Japanese beverage maker Otsuka is sending a 1 kilogram titanium can filled with powdered sports drink and children's dreams to the moon. The specially designed canister, which contains a shipment of Otsuka's Pocari Sweat powder, will mark a disturbing new frontier for humanity: the first commercial product delivered to another world for marketing purposes.
The canister will be carried to the lunar surface aboard the first planned private moon-landing mission, set to take place in October 2015. Otsuka says it hopes that the stunt will inspire young people to become astronauts, so they can travel the 380,000 kilometers (236,121 miles) to our closest celestial neighbor, crack open the can, and consume the powder inside.
The capsule will be conveyed to the moon by the Falcon 9 rocket. The Falcon 9, designed to be a potentially reusable means of space travel by Elon Musk's SpaceX, has already made three successful supply runs to the International Space Station, but the planned mission in October 2015 would be the first time one of its rockets has successfully provided propulsion to the moon. After the Falcon 9 rocket has ignited its second-stage boosters and completed a four-and-a-half day journey to the moon, the Pocari Sweat-branded canister will be deposited on the surface by private company Astrobotic Technology's "Griffin" lander.
Otsuka hopes someone will eventually be able to drink the moon powder
Pittsburgh-based Astrobotic Technology has more important reasons to be up on the moon than to leave a beverage can on its face. The company is angling to win Google's Lunar X prize, a $20-million bounty for the first company to land a device on the moon that can both travel 500 meters on the surface and transmit high-definition pictures back to Earth. Astrobotic's deal with Otsuka will provide them with funds to achieve this goal — the company reportedly charges upwards of half a million dollars for lunar delivery — but the mission to drop a can is somewhat ironic: Astrobotic is a company that develops technologies for clearing space trash.
In addition to Pocari Sweat, the titanium capsule will contain the wishes of children from across Asia, obtained from letters sent to the company and etched onto silver disks. The company says that when the project succeeds, Pocari Sweat, with its ambiguous citrus taste, will become the first beverage to reach the surface of the moon. The American makers of another powdered beverage, orange-flavored breakfast drink Tang, may take issue with that claim. NASA chose Tang to fly with its astronauts on a number of missions, but it's unclear if the powder ever actually made its way onto the lunar surface during the Apollo missions.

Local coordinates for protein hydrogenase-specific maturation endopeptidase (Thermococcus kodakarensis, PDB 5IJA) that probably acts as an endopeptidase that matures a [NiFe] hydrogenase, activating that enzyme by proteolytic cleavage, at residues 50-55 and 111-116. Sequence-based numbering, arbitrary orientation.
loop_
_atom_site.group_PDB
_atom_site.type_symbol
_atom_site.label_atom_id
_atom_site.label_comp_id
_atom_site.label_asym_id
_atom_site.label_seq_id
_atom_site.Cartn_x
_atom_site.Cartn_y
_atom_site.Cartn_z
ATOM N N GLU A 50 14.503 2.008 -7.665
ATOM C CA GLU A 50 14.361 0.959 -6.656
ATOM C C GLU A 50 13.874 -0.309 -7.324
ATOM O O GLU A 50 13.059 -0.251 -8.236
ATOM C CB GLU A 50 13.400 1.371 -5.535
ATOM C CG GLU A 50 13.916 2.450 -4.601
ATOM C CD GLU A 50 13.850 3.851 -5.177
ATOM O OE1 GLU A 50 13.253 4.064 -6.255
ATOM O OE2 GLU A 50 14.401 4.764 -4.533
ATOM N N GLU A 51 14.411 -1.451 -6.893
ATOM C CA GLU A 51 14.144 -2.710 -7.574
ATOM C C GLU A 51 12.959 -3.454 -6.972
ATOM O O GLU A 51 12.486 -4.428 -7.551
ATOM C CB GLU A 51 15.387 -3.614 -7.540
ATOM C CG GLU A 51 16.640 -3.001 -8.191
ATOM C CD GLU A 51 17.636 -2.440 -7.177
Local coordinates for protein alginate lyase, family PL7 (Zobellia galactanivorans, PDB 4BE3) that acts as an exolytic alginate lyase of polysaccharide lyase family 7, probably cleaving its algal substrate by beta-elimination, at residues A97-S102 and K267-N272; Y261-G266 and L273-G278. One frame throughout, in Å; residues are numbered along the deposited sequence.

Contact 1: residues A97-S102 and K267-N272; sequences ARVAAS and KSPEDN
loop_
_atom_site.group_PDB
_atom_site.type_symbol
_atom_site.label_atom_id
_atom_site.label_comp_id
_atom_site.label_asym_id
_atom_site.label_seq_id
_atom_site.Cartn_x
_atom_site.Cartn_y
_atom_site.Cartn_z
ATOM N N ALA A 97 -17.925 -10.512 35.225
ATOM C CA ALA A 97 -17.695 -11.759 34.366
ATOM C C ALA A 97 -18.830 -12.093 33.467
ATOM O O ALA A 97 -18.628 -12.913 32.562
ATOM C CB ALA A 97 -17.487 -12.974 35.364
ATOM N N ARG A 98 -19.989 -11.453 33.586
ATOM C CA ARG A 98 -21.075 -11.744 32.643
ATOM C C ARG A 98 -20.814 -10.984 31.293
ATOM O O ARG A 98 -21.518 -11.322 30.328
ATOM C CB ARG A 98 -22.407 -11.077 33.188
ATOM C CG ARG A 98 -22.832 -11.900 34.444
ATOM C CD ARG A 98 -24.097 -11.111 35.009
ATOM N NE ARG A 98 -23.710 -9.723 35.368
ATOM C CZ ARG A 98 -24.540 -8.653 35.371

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The titanium can containing the powdered Pocari Sweat was constructed by Singaporean company Astroscale. Otsuka says it can only be unlocked by "dream rings." Most of these rings will be given to children whose dreams are to be shot to the moon, while ten will be kept at the company's headquarters, should those children choose earthbound career paths.
Otsuka says it wants to show the moon "a symbol of our precious water." Either seen as a strange show of Earth's dominance over our only natural satellite, or the end-point of capitalism, this image is disturbing.
SpaceX's Falcon 9 rockets are relatively seasoned space travellers, having completed a set of successful missions. They were designed to be reusable, but the rocket used in the most recent launch was lost at sea in stormy weather. Falcon 9 image published courtesy of SpaceX.
Astrobotic Technology's Griffin lander can deliver a payload of up to 260 kilograms (573 pounds). The company says it can land within 100 meters of its target destination, which, for this mission, will be a region on the moon known as Lacus Mortis, or the "lake of death."
Pocari Sweat may be the first drink to touch down on the lunar surface, but it's certainly not the first brand to use the aspirational power of space travel in its advertising. Brands such as Tang enjoyed increases in their sales as they were selected by NASA to accompany astronauts on extraplanetary missions.